The Scott’s Bridge intersection is where the old roads of Torquay, Kingskerswell, Collaton and Newton Roads met.
This was a place at the edge of the cluster of settlements that would become Torquay. It was a boundary, what some call a liminal landscape, spaces that lack clear markers of identity or ownership. They can emanate a sense of in-betweenness, transition, and threshold. In folklore, liminal landscapes are places where people often have odd experiences.
The author Theo Brown’s father remembered picking up flint arrowheads around Scott’s Bridge.
He told his daughter that, back in 1935,
“When I was a boy, I was told by my father that a manservant was sent up one night into Torquay on a pony to get something. He came up Scott’s Bridge at about 10.30pm. it was a very dark night, and when he got to about halfway up the lane the pony stopped dead and refused to move, at the same time he saw a white figure on the gate of a field on his right-hand side.
“Do what he would, it was a very long time before he could get the pony past this gate with the figure on it, but at last it bolted and came home at a full gallop. The man was much frightened and fainted on his arrival. Nothing would ever induce the pony to go down that lane again.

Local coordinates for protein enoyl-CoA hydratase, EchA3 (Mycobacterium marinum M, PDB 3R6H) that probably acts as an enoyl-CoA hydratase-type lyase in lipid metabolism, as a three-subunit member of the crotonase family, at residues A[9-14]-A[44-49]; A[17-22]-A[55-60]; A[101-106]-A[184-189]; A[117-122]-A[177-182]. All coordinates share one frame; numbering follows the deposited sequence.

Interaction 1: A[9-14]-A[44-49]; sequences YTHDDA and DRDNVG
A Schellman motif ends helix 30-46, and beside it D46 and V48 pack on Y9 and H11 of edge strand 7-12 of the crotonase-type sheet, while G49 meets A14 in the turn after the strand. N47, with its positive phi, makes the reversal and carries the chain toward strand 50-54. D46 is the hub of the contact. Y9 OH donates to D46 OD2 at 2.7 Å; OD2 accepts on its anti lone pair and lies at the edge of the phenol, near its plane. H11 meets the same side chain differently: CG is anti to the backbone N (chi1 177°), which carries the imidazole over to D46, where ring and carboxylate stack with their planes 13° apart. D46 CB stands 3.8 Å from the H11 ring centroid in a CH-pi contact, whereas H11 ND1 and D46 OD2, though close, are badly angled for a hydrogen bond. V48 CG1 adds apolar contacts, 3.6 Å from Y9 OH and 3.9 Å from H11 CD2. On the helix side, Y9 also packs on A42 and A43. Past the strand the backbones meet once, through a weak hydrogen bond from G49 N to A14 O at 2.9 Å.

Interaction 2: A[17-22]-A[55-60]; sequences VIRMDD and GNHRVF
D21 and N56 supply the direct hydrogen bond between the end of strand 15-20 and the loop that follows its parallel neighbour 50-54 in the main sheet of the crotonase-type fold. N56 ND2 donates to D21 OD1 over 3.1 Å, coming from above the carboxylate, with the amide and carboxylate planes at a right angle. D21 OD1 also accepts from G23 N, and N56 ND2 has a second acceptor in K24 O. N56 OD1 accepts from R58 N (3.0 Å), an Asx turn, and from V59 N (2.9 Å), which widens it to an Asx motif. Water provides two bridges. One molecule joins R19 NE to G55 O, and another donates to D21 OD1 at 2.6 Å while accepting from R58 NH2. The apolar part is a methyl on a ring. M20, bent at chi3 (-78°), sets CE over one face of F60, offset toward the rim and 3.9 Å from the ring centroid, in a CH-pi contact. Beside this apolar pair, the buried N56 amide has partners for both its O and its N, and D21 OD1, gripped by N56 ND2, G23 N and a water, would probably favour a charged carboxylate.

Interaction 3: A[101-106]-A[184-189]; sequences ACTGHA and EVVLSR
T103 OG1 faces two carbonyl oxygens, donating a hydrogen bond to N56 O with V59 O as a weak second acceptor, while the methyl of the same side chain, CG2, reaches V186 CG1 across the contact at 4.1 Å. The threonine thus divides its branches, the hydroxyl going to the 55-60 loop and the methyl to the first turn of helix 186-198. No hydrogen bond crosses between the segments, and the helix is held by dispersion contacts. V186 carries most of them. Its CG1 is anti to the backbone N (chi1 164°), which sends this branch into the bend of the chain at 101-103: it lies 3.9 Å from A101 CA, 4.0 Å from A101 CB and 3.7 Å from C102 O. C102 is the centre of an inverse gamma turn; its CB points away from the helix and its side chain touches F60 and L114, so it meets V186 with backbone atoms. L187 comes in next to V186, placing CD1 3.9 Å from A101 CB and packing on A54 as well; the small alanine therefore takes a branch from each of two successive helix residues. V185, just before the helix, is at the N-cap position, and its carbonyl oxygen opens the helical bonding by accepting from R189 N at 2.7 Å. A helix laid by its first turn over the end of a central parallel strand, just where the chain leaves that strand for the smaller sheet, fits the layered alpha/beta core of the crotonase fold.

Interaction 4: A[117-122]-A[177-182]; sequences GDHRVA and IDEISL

“Also, as a boy I remember that no poacher would send a dog into the field. If they did it rushed out screaming as if something had got hold of it.
“I myself used to keep bloodhounds, and I often went with one of them down this lane, but every now and then at a certain place the hound would stop and start baying. Every hound I ever had did this, and always in the same place. I have frequently been over both hedges on these occasions, but I never found anyone there at all.”
(Thanks to Derek Harper for the railway image)
‘Torquay: A Social History’ by local author Kevin Dixon is available for £10 from Artizan Gallery, Lucius Street, Torquay, or: